October 23, 2012
STATE OF NEW JERSEY, PLAINTIFF-RESPONDENT,
JAMES COMER, DEFENDANT-APPELLANT.
On appeal from the Superior Court of New Jersey, Law Division, Essex County, Indictment No. 03-01-0231.
NOT FOR PUBLICATION WITHOUT THE APPROVAL OF THE APPELLATE DIVISION
Submitted February 1, 2012
Before Judges Sapp-Peterson and Ostrer.
Defendant, James Comer, appeals the trial court order denying his motion for post-conviction relief (PCR). Defendant alleges ineffective assistance of counsel on the grounds that his trial counsel did not raise the issue of possible juror impropriety and did not properly inquire or pursue newly discovered evidence with regard to a co-defendant who testified against him during trial. We reverse and remand for an evidentiary hearing on what, if anything, trial counsel knew about the relationship of one of the empanelled jurors to defendant's mother, and the input, if any, her presence on the jury may have had to defendant's right to a fair trial.
A jury convicted defendant of Count 1, second-degree conspiracy to commit robbery, N.J.S.A. 2C:5-2, N.J.S.A. 2C:15-1, and N.J.S.A. 2C:11-3; Count 3, first-degree felony murder, N.J.S.A. 2C:11-3a; Counts 7, 10 and 13, first-degree robbery, N.J.S.A. 15-1; Count 16, third-degree theft, N.J.S.A. 2C:20-3a; five third-degree weapons offenses, Counts 5, 8, 11, 14, and 17, N.J.S.A. 2C:39:-5b; and four second-degree weapons offenses, Counts 6, 9, 12, and 15, N.J.S.A. 2C:39-4a. The conviction arose out of a crime spree committed by defendant and his two co-defendants over two consecutive days in April 2000. The convictions were based on the testimony of defendants' accomplice, Dexter Harrison, who was separately indicted and who agreed to testify at defendant's trial; eye-witness identifications from the three surviving robbery victims; and the arrest of the three defendants at the end of the crime spree while they were still together in the vehicle used during the robberies and murder. Also recovered from the vehicle were stolen items and one of the handguns used to commit the crimes.
At sentencing, the court imposed a thirty-year term of imprisonment without parole for felony murder, three consecutive fifteen-year terms with an eighty-five percent parole disqualifier under the No Early Release Act (NERA), N.J.S.A. 2C:43-7.2, on the first-degree armed robbery offenses, and concurrent four-year terms on the weapons offenses. The aggregate sentence imposed was seventy-five years with a sixty-eight-and-one-quarter year parole ineligibility. Defendant timely appealed, claiming: (1) unduly suggestive photo identifications; (2) a mistrial should have been granted as a result of a statement made during the testimony of Harrison; (3) prosecutorial misconduct; (4) reversible error caused by the court's failure to question the jurors about the nature of the problem with a juror who purportedly was not participating in deliberations; (5) error in the manner the court handled jury questions; and (6) imposition of an excessive sentence.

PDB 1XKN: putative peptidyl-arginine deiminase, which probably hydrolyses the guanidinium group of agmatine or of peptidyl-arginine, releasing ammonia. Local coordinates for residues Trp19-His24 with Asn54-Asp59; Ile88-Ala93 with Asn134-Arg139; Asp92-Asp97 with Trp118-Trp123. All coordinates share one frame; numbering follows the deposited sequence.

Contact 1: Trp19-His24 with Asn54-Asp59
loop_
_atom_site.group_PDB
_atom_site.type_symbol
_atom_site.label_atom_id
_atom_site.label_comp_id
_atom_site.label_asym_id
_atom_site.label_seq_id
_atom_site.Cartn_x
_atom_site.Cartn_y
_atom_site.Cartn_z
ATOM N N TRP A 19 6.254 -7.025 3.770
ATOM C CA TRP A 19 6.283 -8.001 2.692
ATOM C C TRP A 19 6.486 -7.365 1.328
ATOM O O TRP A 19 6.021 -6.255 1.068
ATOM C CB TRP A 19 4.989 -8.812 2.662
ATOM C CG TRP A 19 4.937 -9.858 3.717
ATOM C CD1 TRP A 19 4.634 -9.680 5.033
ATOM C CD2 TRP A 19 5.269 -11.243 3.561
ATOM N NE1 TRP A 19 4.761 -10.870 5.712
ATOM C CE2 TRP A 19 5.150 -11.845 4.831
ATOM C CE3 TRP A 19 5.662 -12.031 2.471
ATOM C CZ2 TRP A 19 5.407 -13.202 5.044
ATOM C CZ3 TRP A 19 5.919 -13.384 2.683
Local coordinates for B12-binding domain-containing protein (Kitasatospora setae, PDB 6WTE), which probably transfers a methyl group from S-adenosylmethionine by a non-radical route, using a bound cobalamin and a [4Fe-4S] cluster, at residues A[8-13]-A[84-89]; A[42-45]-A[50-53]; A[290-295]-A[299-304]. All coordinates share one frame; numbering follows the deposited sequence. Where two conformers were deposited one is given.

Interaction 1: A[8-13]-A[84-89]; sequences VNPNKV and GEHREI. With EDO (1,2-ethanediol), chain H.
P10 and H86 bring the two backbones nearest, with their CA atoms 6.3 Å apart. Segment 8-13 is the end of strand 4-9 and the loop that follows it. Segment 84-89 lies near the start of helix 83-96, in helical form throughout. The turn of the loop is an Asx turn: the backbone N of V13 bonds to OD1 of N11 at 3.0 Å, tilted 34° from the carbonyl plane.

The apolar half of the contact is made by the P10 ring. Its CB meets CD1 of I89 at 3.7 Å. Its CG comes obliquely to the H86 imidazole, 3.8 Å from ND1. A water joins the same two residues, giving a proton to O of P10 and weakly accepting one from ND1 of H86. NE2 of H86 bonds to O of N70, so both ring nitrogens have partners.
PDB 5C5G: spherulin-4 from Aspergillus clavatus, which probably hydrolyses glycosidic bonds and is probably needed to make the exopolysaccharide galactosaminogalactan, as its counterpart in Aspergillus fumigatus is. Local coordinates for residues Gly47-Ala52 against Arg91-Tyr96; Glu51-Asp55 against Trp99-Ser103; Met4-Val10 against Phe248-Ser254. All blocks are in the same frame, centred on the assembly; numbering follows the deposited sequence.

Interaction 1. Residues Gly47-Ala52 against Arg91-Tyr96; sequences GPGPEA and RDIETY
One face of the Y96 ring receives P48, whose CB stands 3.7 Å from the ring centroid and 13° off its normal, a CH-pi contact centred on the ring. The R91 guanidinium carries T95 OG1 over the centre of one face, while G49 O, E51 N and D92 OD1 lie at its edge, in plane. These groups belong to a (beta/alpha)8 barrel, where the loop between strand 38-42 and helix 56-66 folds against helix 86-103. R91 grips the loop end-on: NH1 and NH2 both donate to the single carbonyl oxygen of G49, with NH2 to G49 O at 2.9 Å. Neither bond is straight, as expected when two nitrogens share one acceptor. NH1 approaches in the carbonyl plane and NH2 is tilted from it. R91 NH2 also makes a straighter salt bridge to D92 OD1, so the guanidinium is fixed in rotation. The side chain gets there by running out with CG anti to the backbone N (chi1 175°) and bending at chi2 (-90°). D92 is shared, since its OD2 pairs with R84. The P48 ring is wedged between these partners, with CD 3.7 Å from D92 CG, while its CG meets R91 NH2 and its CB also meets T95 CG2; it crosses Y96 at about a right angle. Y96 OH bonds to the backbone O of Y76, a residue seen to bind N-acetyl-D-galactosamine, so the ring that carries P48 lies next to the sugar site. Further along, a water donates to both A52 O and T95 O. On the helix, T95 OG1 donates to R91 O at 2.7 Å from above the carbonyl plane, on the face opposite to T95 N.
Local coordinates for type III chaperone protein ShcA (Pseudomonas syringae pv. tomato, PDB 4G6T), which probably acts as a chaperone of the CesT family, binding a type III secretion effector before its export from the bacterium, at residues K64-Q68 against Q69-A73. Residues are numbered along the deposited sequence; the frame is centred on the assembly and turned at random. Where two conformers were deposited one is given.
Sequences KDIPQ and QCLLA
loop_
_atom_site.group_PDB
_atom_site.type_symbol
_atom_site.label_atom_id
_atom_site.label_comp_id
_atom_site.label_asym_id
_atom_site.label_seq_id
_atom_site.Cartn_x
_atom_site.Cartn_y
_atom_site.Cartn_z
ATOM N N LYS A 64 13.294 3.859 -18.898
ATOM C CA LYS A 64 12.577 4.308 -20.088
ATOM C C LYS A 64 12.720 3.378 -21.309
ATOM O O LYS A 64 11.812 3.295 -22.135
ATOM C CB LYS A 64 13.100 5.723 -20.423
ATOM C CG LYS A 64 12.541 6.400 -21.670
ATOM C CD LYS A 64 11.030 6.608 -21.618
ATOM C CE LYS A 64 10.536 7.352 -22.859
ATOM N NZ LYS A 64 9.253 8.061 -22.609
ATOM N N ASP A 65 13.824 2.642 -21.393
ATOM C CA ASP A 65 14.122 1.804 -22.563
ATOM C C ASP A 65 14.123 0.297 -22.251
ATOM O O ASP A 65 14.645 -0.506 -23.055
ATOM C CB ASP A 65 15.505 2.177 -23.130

On appeal, we affirmed both the conviction and the sentence imposed. State v. Comer, No. A-6307-03 (App. Div. December 28, 2006). Defendant filed a petition for certification on the issues of unduly suggestive identifications, Harrison's testimony, and the sentence imposed. The Court granted the petition, State v. Comer, 191 N.J. 315 (2007), and consolidated the appeal with the petition for certification filed by his co-defendant Ibn Ali Adams. The Court affirmed defendant's conviction and sentence. State v. Adams, 194 N.J. 186 (2008).
Defendant filed a pro se PCR petition on July 9, 2008, and defense counsel subsequently filed a supplemental formal brief, as well as a supplemental letter brief, in support of this petition. The trial court denied defendant's petition. In a written opinion memorializing the court's decision, the court found: (1) defendant's claims relating to his sentence were previously adjudicated on direct appeal and were barred pursuant to Rule 3:22-5; (2) other claims were procedurally barred under Rule 3:22-4; (3) defendant was not prejudiced by the joint trial with Adams; (4) Harrison's post-conviction affidavit did not exonerate him of the murder; and (5) there was insufficient evidence of juror impropriety. The present appeal followed.